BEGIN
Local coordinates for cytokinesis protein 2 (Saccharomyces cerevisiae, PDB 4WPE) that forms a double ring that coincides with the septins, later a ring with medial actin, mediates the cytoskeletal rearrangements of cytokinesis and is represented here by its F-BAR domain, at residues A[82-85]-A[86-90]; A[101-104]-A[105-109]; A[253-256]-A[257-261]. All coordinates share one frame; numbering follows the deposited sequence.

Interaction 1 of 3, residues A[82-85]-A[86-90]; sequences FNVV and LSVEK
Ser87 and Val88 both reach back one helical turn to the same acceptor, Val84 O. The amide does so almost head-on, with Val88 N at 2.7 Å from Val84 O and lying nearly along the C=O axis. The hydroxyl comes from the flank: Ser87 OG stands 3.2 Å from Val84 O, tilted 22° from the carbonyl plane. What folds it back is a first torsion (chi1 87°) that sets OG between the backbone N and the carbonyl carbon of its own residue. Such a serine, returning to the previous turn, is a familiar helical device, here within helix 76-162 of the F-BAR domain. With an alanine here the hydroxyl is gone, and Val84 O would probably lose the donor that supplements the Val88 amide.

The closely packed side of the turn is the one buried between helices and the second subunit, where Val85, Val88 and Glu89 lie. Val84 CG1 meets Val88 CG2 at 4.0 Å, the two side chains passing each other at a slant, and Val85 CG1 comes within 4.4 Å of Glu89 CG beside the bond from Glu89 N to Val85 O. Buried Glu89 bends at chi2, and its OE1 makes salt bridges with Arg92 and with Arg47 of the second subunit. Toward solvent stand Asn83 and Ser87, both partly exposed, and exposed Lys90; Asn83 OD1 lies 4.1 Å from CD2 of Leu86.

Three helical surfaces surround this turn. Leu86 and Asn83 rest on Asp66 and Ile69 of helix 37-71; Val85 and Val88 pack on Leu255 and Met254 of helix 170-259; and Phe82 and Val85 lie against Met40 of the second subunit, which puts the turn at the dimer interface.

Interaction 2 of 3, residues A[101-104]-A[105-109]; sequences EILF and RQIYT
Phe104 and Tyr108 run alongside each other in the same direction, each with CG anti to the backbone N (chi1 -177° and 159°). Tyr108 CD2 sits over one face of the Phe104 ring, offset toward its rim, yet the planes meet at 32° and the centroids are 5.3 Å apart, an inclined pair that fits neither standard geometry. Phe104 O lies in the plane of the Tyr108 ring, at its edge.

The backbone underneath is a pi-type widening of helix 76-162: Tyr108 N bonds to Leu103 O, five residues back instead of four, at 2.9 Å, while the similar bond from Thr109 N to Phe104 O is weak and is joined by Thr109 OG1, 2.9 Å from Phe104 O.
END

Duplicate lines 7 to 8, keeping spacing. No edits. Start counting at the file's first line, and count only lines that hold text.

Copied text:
Phe104 and Tyr108 run alongside each other in the same direction, each with CG anti to the backbone N (chi1 -177° and 159°). Tyr108 CD2 sits over one face of the Phe104 ring, offset toward its rim, yet the planes meet at 32° and the centroids are 5.3 Å apart, an inclined pair that fits neither standard geometry. Phe104 O lies in the plane of the Tyr108 ring, at its edge.

The backbone underneath is a pi-type widening of helix 76-162: Tyr108 N bonds to Leu103 O, five residues back instead of four, at 2.9 Å, while the similar bond from Thr109 N to Phe104 O is weak and is joined by Thr109 OG1, 2.9 Å from Phe104 O.